• Self/Team Belief: When the Oxford medical student Roger Bannister broke the 4-minute mile more than six decades ago, people had warned him that it was a barrier no runner could break. But he strove, trained hard, and broke the mile-record. When asked how he did it, his answer was terse: self-belief. This is the same self-belief that the Tamaraws are attempting to cultivate individually and as team. We battled back from four straight defeats, and we played with and for one another, one game at a time. This is the bedrock of our comeback.


  • One Step at a Time: In the story of Edmund Hilary’s pioneering climb to Mount Everest, the quest began one step at a time. Though there were difficulties and detours, the summit was reached though it took time. In the dugout, Coach O begins our sessions with a moment of mindfulness; to refocus and remind ourselves that the challenge in the game requires great effort and energy one possession at a time. Patience, resilience and relentless courage.


We play Ateneo in the final four, the third time we play the defending champion Blue Eagles at this stage of the season. We have beaten them before, and we can do so again. We need all hands on deck, all the effort we can muster, our trust in each other, and our readiness to lay our lives on the line. This is what “Be Brave” means: to play with passion because we care, because we play for each other, because we play for our school and for the Tamaraw Nation.

Ed Garcia

Seize the opportune moment

46477022_10157059447285288_6209020339045793792_oIn a stunning turn of events, the FEU Tamaraws were presented with an opportunity to rise above the adversities of games past. And, in the last game of the second round, the last of the season, we beat the Falcons of Adamson in a most resounding manner, 82-56. We took advantage of the fact that their top two scorers were unable to play, but we deserved the win by playing high-intensity near-flawless basketball for four quarters, not one but four.

It was a dominant display of tenacious basketball on both ends of the court – shooting a high 55% percentage, and in the first half alone converting 7 of 11 three pointers; guarding fiercely, rebounding and boxing out consistently without giving the Falcons room to fly nor breathe. From a 10-0 start which led to a 46-22 half-time score to 70-40 in the third frame, FEU gave no quarters. The off-the-bench players supported our starting five resulting in a rare feat of fifteen players all scoring in a balanced attack. Every single member of the team contributed on the court, cheered from the bench as well as gave quiet encouragement in the dugout.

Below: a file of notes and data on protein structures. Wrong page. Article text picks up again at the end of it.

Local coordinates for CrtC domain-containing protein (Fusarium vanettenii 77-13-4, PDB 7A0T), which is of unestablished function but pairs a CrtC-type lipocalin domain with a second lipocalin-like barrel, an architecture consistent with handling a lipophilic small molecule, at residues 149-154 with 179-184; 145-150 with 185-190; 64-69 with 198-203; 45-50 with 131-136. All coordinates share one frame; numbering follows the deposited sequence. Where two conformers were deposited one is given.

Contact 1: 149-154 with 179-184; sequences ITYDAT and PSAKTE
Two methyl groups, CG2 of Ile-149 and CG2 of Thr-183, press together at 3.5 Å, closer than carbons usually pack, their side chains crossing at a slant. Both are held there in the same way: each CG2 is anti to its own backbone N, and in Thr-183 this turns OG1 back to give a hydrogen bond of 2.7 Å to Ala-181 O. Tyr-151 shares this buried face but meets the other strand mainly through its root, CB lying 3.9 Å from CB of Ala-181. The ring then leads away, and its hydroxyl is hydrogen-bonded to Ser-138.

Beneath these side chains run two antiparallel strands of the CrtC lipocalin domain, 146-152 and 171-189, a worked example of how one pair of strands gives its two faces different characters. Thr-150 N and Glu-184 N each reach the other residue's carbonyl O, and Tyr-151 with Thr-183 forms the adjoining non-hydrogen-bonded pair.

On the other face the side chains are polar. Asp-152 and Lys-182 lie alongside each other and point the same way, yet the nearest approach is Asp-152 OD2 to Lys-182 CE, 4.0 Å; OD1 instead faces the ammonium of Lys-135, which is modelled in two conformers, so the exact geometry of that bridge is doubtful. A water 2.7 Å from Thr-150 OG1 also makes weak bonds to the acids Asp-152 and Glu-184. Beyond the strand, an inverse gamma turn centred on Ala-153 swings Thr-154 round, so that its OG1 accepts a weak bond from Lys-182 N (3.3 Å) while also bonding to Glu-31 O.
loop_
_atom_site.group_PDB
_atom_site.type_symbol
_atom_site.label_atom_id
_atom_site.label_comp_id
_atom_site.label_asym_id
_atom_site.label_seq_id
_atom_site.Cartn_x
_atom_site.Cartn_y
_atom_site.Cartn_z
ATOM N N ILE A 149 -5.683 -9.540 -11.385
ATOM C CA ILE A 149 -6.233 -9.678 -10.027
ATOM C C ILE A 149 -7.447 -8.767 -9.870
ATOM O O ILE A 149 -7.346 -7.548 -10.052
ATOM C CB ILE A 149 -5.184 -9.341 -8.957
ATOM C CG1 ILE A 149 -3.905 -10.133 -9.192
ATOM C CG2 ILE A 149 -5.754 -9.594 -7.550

Another Step Forward to Turn Things Around
But winning this game only moves us another step forward; we still have not achieved what we set out to do when we began the arduous task of turning things around. Next comes the playoff for the last final four slot. We play the LaSalle Green Archers whom we beat in our very first game, and who in turn beat us in the second round. This time there are no tomorrows, no second chances; there is this time, and that is it!

We are prepared for this game: tactically, physically and mentally. As we have done in the past, we just focus on one game – the game against the Green Archers the day after tomorrow, Wednesday. In this way, we hope and will prevail.


Fight Back, Tamaraws!
Three things, among others, have propelled us in our comeback, better still, our fightback:
• We are moved, motivated and will sustain our momentum;
• We are stronger after having won some, lost some; we have played with our backs against the wall in the past three must-win games, and we have recognized our limitations in defense and our shortcomings in rebounding. Now we are determined to make mid-course corrections and not give up – not at this time.
• We will strengthen our will to win, now that our destiny is in our hands. Together as a team capable of playing with and for each other, our confidence grows and our will to win is stronger more than at any other time.

A Call to the Tamaraw Nation
In this playoff game, there is one factor that is crucial. In the 2015 championship run, there was a decisive actor who played a critical role: the Tamaraw Nation. We call on the students, teachers, officials and alumni of FEU to support the team and become our sixth man on the floor. To the schoolmates, fans and friends of our Tamaraws’ Team: come, and join us. Be Brave!

Ed Garcia, 19 November 2018

‘Major hiccup’ against UST served as fuel for FEU Tamaraws


MANILA, Philippines — After more than a week of dwelling on their tough loss against University of Santo Tomas (UST), the Far Eastern University (FEU) Tamaraws vented their ire on University of the Philippines.

The Tamaraws suffered a shock 76-74 setback to UST all the way back on September 12. They had hoped to bounce back against defending champion Ateneo de Manila University on September 15, but UAAP games that weekend were washed out by inclement weather.

Read full story HERE

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Jerrili Malabanan eager to complete unfinished business for FEU in PVL Finals


FAR Eastern University emerging leader Jerrili Malabanan vows to deliver the school’s first major championship in four years as they take on University of the Philippines in the exciting Finale of Premier Volleyball League Season 2 Collegiate Conference.

Malabanan, a recruit from Sunny Hill High School from California, was still a rookie and not yet in the lineup when the Lady Tamaraws won their last major championship in the defunct Shakey’s V-League Season 11 1st Conference in 2014.